An owner of iconic
restaurant to retire

David Allaire, a partner and senior vice president of Hawaii operations for T S Restaurants, will retire at the end of the year. Though he's had inquiries, Allaire said he's not looking at opening his own restaurant.

David Allaire

» Retiring at end of the month as senior vice president of Hawaii operations for T S Restaurants, owner of 12 restaurants, including the iconic Duke's Canoe Club Waikiki. Allaire will remain a partner in the company, which has seven restaurants in Hawaii and five Duke's restaurants in California, and will serve as a consultant.
» He has been with the company since it started in 1977, or about half his life. T S Restaurants has grown to 1,150 employees in Hawaii and combined total revenue approaching $90 million. It has restaurants on Maui, Kauai and Oahu.
» Age: 56. He has worked in the restaurant industry since the early 1970s, after graduating from the University of California, Santa Barbara. Allaire became senior vice president after company co-founder Rob Thibaut died in 1998.

T S Restaurants opened a new spot this year above the Duke's in Waikiki, called Hula Grill Waikiki. Has opening restaurants gotten any easier after having done it several times?

Birthing a new restaurant is always a challenge from getting the lease started, going through construction phase and then hiring managers and crew. It is always going to be a challenge because you want to staff your restaurant correctly and you want to have a correct site and a beautiful building on that site. It is easier now, because we have a book, so to speak, on how to open restaurants.

How is Hula Grill doing?

It is beating all sales projections. We set pretty high standards.

We make it challenging, but realistic the first year or so. We should know exactly what we're doing when we open the door from the day one, and we basically do, but we should also do what the market wants. And we do.

A lot of the restaurants start out very well and we find the extra ingredients that will help us have rapid growth.

Downstairs, Duke's Waikiki is iconic in Hawaii.

I thought we could just have Duke's restaurant overflow.

We've just kind of made adjustments to Duke's to accommodate crowds and things. There's such a dramatic sense of place in Waikiki, Duke Kahanamoku, if we stayed true to that we knew we'd have a winner. You reflect that in your menu, architecture, decor. If all that doesn't work, we have a great view and really great prices.

What lessons have you learned from 28 years at the company?

Get a good game plan and stick to your plan. Stay on budget.

Is that easier said than done?

It always is, especially in Hawaii. You have to make choices. You have to favor the experience of the customer over the efficiency of the house. It enhances the customer experience, the guest experience. Having said that we always go with things that are easy to work in for our employees. You have to spend more dollars on the front of the house than the back of the house.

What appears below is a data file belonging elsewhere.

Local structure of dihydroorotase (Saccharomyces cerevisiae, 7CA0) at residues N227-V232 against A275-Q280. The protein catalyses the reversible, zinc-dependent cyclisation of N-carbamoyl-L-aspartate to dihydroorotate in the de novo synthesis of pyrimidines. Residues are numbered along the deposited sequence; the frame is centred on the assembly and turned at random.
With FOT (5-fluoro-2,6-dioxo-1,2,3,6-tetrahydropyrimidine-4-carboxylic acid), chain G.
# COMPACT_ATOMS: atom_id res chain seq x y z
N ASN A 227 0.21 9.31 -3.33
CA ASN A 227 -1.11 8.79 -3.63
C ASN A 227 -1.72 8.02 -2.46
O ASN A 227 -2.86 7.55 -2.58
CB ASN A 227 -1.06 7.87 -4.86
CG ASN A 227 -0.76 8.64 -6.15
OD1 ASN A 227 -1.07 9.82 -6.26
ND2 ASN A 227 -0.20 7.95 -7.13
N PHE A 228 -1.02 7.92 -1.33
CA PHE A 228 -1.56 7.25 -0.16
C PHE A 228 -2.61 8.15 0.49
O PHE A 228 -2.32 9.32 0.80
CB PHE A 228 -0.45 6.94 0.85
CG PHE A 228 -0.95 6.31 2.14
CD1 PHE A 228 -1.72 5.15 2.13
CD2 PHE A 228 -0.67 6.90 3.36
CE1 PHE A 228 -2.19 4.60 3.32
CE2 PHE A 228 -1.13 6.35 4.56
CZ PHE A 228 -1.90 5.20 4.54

How do you keep employees happy?

Our employees are happy because we treat them with respect. We honor them as people and we are encouraging to them and offer them a really fun and actually profitable place to work. Jobs are sought out here more than others because we are consistently busier. We also give them good benefits.

Any consequences of size?

There's a benefit of economies of scale in our buying power. We're well known. We pay our bills right on time -- that usually gets us a little extra service. We also get great relationships with all purveyors and suppliers.

What kept you with the same company for so long?

The "T" in "T S," Rob Thibaut, was a great friend of mine and college fraternity brother. We had a strong personal bond.

We invited more friends. Dick Moon, vice president of operations, is also a fraternity brother. We had a close personal tie.

We all had the same values and goals.

And what are those goals?

If we were going to be in the restaurant business, we wanted to provide the absolute best experience for our guests as well as our employees. It's very rewarding to employ a number of people who have become our partners.

We're a very close-knit team. We have 98 managers in Hawaii. We work very closely with each other and it's a lot of fun.

Any thoughts on starting your own restaurant?

Oh, I always harbor a few of those thoughts in the back of my mind and that may come around again, but it's not like I wasn't an owner already. I would entertain it if the absolute right thing came up. I'm not looking at anything actively right now. It is kind of flattering that a few people are calling.

What is the total revenue projected for this year for T S? Profitability?

We're over $80 million, combined. Hawaii gets the majority of those sales. I would say our bottom lines meet or beat certainly. We're very successful and our percentage of profit is always in the 15 percent range for the restaurants. The industry average is about 5 percent.

Are the Hawaii restaurants directly benefiting from the tourism recovery? What happened during the downturns?

The recovery has been fantastic on all the islands we are on. We are kind of the beneficiary of this world tumult. Hawaii is perceived as safer, out of the trouble zone. People are deciding not to travel internationally.

The dynamic is that, yeah, there's fewer people at certain times. Being in our location and an established company, the restaurants are going to make it in the more down economic times.

People will always afford themselves a little night on the town. They might not buy the new car, new fridge, but they'd like to go out and have dinner. We really appeal to that. We're in a position to maintain in the flat spots.

Inside Hawaii Inc. is a weekly conversation with business and community leaders. Suggestions can be sent to business@starbulletin.com.

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